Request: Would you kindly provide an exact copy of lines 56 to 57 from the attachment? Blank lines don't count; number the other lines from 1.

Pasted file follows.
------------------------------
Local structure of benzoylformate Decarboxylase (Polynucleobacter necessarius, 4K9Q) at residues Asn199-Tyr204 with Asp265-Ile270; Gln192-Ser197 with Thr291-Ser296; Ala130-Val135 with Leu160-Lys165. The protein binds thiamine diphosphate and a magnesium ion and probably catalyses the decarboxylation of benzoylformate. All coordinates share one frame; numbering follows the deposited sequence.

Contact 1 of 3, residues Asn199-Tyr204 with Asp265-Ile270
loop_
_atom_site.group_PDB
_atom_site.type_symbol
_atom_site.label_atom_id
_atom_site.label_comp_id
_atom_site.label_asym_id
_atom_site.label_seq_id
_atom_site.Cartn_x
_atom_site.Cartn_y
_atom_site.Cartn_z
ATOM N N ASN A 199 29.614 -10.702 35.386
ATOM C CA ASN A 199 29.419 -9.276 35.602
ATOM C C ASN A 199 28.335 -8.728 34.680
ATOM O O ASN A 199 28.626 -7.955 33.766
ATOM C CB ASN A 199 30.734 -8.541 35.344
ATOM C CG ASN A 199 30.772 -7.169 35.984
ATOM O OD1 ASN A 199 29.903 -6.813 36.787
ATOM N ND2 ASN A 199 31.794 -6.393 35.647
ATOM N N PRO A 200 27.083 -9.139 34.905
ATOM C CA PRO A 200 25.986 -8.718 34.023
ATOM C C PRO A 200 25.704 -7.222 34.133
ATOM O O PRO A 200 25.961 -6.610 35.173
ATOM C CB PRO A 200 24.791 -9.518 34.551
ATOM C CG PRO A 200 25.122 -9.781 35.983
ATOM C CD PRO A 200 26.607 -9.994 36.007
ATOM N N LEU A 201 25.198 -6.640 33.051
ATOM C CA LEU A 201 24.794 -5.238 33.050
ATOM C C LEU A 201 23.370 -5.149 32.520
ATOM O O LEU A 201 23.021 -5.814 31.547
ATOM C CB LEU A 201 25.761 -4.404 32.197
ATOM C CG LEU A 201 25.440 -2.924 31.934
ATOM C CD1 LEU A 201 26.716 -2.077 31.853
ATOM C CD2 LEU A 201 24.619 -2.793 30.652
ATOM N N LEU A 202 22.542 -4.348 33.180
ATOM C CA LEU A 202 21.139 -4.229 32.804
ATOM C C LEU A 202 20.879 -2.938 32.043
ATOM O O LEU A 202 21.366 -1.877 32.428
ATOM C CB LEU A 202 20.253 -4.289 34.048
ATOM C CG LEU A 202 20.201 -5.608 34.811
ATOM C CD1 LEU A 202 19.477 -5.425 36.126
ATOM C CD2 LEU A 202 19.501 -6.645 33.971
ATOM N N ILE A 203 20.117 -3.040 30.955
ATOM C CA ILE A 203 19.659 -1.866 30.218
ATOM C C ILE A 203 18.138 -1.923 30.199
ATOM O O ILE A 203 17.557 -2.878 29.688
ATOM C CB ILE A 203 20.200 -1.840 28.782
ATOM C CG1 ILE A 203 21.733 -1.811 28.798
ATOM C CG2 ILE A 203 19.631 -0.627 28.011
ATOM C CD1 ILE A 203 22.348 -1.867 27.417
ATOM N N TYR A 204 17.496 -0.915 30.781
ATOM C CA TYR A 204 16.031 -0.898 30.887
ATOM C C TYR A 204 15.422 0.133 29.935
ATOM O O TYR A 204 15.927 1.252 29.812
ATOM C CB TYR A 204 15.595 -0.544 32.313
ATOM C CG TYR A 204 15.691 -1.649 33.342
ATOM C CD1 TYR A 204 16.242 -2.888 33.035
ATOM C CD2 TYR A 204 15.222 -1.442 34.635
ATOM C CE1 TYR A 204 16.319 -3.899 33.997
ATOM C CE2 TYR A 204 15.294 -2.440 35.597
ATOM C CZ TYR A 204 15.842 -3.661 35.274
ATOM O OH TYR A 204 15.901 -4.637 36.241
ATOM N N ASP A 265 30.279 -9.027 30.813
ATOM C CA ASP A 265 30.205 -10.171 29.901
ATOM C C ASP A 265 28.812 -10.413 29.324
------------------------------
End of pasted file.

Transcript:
ATOM C CB TYR A 204 15.595 -0.544 32.313
ATOM C CG TYR A 204 15.691 -1.649 33.342